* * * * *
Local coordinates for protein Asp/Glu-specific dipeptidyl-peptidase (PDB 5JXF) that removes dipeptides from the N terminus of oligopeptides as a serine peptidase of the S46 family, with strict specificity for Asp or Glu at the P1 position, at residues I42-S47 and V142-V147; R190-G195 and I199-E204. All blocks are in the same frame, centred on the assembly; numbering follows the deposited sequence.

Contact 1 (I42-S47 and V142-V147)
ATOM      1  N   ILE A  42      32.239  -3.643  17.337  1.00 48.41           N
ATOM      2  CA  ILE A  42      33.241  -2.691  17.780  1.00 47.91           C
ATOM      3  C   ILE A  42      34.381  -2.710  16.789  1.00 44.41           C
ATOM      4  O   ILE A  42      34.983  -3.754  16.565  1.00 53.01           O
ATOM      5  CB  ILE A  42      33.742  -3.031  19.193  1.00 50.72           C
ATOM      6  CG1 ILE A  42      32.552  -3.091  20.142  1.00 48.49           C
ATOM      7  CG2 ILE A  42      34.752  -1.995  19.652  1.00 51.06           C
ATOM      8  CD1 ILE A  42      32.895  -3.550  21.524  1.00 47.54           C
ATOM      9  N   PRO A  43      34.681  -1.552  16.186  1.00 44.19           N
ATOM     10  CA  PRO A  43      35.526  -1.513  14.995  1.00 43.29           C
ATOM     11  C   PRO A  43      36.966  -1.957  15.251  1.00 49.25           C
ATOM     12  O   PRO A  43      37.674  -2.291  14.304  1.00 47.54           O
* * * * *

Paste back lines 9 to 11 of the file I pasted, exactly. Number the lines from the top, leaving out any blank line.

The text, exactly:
ATOM      7  CG2 ILE A  42      34.752  -1.995  19.652  1.00 51.06           C
ATOM      8  CD1 ILE A  42      32.895  -3.550  21.524  1.00 47.54           C
ATOM      9  N   PRO A  43      34.681  -1.552  16.186  1.00 44.19           N